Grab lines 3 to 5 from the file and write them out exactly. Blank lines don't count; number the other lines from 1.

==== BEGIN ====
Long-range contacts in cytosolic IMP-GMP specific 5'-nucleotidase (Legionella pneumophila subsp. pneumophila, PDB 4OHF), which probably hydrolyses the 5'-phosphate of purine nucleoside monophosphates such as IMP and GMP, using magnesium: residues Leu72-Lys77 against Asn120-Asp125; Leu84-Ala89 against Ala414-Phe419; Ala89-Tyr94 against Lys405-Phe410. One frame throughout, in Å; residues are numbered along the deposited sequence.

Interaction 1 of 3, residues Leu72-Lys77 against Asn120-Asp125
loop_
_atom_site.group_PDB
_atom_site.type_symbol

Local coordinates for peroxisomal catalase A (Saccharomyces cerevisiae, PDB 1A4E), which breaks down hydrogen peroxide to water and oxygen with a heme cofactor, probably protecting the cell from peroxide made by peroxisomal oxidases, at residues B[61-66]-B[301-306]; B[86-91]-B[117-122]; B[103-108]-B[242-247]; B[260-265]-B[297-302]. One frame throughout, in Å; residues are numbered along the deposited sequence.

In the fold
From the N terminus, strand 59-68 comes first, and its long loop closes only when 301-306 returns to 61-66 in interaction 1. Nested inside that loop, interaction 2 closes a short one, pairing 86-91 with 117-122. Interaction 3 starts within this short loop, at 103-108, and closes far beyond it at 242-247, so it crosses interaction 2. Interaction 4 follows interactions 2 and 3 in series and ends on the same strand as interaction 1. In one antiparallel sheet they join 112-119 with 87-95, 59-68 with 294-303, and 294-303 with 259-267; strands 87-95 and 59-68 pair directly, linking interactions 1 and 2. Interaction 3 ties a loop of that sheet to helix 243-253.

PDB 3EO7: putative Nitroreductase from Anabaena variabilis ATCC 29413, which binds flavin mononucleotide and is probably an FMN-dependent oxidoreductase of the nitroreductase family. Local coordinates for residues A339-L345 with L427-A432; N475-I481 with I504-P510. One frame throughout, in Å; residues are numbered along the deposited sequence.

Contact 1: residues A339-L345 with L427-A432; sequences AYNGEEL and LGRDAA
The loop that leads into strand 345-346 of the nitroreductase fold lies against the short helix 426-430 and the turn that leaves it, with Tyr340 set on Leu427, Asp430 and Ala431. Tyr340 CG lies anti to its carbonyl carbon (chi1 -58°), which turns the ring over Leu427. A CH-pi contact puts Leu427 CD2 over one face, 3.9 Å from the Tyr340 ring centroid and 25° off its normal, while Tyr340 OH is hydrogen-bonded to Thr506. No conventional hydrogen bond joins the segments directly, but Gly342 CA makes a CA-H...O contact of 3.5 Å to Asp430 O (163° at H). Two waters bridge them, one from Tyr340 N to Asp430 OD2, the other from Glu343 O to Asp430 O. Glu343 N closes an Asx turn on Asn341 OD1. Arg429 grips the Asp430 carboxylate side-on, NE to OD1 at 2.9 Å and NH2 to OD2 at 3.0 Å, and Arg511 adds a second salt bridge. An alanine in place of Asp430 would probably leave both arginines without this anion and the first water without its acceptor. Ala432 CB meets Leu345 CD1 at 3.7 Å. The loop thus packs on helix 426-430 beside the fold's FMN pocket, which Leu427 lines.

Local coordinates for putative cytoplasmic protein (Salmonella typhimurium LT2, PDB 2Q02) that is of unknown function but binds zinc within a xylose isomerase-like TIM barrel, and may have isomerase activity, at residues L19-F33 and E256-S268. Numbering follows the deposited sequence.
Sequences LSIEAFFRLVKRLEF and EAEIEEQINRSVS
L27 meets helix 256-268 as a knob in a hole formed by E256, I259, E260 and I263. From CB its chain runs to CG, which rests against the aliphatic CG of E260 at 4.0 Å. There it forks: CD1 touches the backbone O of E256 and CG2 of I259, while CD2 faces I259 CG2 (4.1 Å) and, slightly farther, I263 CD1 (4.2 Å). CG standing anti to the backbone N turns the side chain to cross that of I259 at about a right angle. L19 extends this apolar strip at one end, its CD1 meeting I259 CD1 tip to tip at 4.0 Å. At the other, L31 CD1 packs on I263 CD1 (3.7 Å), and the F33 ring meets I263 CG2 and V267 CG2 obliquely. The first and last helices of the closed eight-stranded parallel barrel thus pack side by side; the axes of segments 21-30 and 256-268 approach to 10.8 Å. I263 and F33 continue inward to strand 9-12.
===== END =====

loop_
_atom_site.group_PDB
_atom_site.type_symbol